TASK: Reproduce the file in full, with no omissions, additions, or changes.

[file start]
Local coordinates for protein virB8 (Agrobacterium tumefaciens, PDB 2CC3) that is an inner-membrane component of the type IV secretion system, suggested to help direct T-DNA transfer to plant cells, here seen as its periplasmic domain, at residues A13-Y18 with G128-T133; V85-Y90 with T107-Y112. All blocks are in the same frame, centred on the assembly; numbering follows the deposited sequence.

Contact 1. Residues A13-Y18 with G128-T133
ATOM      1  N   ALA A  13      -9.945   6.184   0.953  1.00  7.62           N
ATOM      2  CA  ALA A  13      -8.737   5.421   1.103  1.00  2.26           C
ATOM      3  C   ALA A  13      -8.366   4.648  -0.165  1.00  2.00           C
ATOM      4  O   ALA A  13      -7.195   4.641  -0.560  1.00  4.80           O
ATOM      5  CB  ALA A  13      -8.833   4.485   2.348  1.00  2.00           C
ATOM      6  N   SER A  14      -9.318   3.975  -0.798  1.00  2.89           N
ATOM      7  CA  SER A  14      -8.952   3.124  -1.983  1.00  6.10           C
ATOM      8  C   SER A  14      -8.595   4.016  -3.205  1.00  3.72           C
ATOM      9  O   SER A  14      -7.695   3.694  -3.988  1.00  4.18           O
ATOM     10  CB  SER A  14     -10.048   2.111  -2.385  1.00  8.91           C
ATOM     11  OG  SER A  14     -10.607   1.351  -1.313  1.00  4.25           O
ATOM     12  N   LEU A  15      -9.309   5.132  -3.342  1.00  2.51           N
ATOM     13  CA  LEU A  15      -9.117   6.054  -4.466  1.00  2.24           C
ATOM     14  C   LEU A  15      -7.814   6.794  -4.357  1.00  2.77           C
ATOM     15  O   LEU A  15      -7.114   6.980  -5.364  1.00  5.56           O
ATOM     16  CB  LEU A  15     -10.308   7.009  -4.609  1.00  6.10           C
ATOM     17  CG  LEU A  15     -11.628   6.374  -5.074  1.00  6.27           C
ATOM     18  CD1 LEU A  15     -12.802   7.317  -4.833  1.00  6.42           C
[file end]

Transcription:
Local coordinates for protein virB8 (Agrobacterium tumefaciens, PDB 2CC3) that is an inner-membrane component of the type IV secretion system, suggested to help direct T-DNA transfer to plant cells, here seen as its periplasmic domain, at residues A13-Y18 with G128-T133; V85-Y90 with T107-Y112. All blocks are in the same frame, centred on the assembly; numbering follows the deposited sequence.

Contact 1. Residues A13-Y18 with G128-T133
ATOM      1  N   ALA A  13      -9.945   6.184   0.953  1.00  7.62           N
ATOM      2  CA  ALA A  13      -8.737   5.421   1.103  1.00  2.26           C
ATOM      3  C   ALA A  13      -8.366   4.648  -0.165  1.00  2.00           C
ATOM      4  O   ALA A  13      -7.195   4.641  -0.560  1.00  4.80           O
ATOM      5  CB  ALA A  13      -8.833   4.485   2.348  1.00  2.00           C
ATOM      6  N   SER A  14      -9.318   3.975  -0.798  1.00  2.89           N
ATOM      7  CA  SER A  14      -8.952   3.124  -1.983  1.00  6.10           C
ATOM      8  C   SER A  14      -8.595   4.016  -3.205  1.00  3.72           C
ATOM      9  O   SER A  14      -7.695   3.694  -3.988  1.00  4.18           O
ATOM     10  CB  SER A  14     -10.048   2.111  -2.385  1.00  8.91           C
ATOM     11  OG  SER A  14     -10.607   1.351  -1.313  1.00  4.25           O
ATOM     12  N   LEU A  15      -9.309   5.132  -3.342  1.00  2.51           N
ATOM     13  CA  LEU A  15      -9.117   6.054  -4.466  1.00  2.24           C
ATOM     14  C   LEU A  15      -7.814   6.794  -4.357  1.00  2.77           C
ATOM     15  O   LEU A  15      -7.114   6.980  -5.364  1.00  5.56           O
ATOM     16  CB  LEU A  15     -10.308   7.009  -4.609  1.00  6.10           C
ATOM     17  CG  LEU A  15     -11.628   6.374  -5.074  1.00  6.27           C
ATOM     18  CD1 LEU A  15     -12.802   7.317  -4.833  1.00  6.42           C